The longer boats are more difficult to turn and thus a paddler may need a combination of strokes to turn the boat. For example, to catch an eddy in a longer boat the paddler might utilize a forward sweep into a stern draw into a bow draw. Using that stroke combination in the smaller boats is unnecessary – it will in all likelihood spin you in a 720 degree circle down the eddy line. If this doesn’t make sense think of it this way – in the longer boats you focus your energy on turning the boat aggressively whereas in the smaller boats you focus your energy on preventing the boat from turning too aggressively.

In the 1990’s, we taught peel-outs with the “speed-angle-lean” concept. You have probably heard this at some point in your paddling career. Accelerate towards the top of the eddy, set a thirty degree angle, and then lean downstream as your boat peels out. This worked well because the longer boats carried the speed you built up in the eddy across the eddy line and into the current. This does not work as well in the shorter planning hull boats because they’re not very fast. If you try and use “speed, angle, lean” in a short boat you’ll find that often you don’t have the speed to bust through the eddy line into the current and you simply spin on the eddy line which is not very stable.

Instead of focusing on speed, focus on preventing the boat from turning too soon. As you hit the eddy line, that planning hull boat wants to spin. Don’t let it. Use a forward stroke on the downstream side to accelerate the boat onto the eddy line, and then link it to a slow stern draw on the same side, to prevent the boat from turning downstream. (Or if the current is slow, just a stern draw) You’re not so-much peeling out of the eddy as ferrying across the eddy line with a two-stroke combo. You are now in control of the boat – you can continue the ferry, do a peel out, or return to the eddy you came from. With “speed, angle, lean” you’re not really in control of the boat – the water is. It dictates when and how quickly you turn.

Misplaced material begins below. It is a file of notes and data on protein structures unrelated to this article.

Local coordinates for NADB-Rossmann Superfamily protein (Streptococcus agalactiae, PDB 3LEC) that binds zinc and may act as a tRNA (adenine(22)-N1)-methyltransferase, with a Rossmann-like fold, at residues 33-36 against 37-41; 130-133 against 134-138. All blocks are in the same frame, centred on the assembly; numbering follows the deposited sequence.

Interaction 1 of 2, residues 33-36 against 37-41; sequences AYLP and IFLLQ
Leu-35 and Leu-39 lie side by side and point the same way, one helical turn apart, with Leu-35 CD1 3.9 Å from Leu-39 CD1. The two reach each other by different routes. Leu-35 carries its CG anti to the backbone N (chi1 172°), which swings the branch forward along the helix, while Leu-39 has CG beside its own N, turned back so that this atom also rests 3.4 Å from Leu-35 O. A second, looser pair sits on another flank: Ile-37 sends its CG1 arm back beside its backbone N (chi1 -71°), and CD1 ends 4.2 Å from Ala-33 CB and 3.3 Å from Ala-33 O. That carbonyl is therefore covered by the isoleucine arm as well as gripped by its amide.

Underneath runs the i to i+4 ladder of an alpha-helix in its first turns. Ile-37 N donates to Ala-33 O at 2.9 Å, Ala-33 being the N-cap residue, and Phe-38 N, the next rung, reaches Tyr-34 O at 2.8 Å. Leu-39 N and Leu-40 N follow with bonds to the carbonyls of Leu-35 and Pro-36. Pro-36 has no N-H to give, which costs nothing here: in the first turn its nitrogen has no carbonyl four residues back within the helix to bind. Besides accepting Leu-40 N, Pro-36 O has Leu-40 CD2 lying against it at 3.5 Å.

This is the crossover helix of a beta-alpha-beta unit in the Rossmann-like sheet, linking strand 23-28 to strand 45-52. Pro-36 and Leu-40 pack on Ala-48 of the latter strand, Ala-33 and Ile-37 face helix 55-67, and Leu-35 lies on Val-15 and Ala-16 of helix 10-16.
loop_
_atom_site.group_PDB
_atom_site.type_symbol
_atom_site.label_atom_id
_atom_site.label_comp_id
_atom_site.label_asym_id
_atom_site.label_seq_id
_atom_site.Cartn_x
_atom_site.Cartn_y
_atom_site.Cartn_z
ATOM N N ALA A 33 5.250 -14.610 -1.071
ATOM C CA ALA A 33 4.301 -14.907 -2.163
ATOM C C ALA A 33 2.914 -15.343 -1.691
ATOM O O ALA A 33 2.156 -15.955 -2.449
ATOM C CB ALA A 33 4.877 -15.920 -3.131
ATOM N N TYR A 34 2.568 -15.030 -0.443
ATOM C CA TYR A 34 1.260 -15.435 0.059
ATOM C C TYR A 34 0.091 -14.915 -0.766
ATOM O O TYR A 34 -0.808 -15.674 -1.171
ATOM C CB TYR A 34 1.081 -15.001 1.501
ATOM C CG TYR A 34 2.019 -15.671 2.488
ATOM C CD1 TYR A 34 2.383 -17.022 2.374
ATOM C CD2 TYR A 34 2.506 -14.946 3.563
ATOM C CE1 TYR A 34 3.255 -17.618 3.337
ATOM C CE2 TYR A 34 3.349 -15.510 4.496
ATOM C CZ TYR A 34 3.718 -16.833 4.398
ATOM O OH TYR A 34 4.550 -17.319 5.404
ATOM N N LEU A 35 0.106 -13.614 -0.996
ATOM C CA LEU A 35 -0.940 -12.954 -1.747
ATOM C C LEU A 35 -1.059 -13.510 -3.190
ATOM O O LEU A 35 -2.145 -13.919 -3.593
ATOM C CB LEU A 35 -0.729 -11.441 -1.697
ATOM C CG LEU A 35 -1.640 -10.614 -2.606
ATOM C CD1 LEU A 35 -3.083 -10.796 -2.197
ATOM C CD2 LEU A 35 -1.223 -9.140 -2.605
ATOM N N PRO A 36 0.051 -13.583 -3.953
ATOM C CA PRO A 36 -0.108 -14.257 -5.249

The same applies for catching an eddy. Of course you will need a little speed to cross the eddy line, but you will also need a stroke or two (now on the upstream side) to keep the boat from spinning too quickly and preventing you from driving deep into the eddy. As you cross the eddy line plant a forward stroke in the eddy water to pull you across the eddy line, and then use a stern draw on the same side to keep the bow of the boat from turning upstream too quickly.





For precision boat control in the newer boats you need to use stroke combinations to limit the boat’s turning ability, not stroke combinations to turn it more.

Friday, June 6, 2008

Go Green!

This year, for some odd reason, the instructors have spent an incredible amount of time paddling upstream. Three to five times a week we hop in a river-runner, put in at the Outfitter’s store and attain up to Nantahala Falls. It’s a heck of a workout – at least until the Green Boat arrived two days ago. Now it’s not so hard, and has become significantly more fun.

Let’s get the obvious out of the way first – it’s fast, real fast. It accelerates quickly and as you accelerate the bow of the boat rises slightly to maintain speed. The other nice thing about the Green Boat is it doesn’t slough its speed off like a typical river-runner. It starts fast and it stays fast. We also noticed that a well-timed stroke will lift the bow onto waves or holes before you get to them which further prevents the boat from losing speed.

The Green Boat derives part of its speed from its narrow width, so it feels more tippy than your typical creekboat. The advanced paddler (like the one racing the Green) won’t have any problems with the secondary stability, but there may be a bit of a learning curve for us mere mortals.

Additionally, this boat isn’t going to turn like other river-runners/creekers, but it wasn’t designed to turn. This boat was designed to lock in the line the paddler sets, and then drive through that line. This boat won’t be pushed around very easily.

Lastly, this boat is really fun to boof. I’d be giggling before I even got to the boof rock in anticipation of the air I was about to get. Even if you don’t ever plan on racing, do yourself a favor and demo this boat if you get a chance. It’s really fun – which is the reason we kayak in the first place.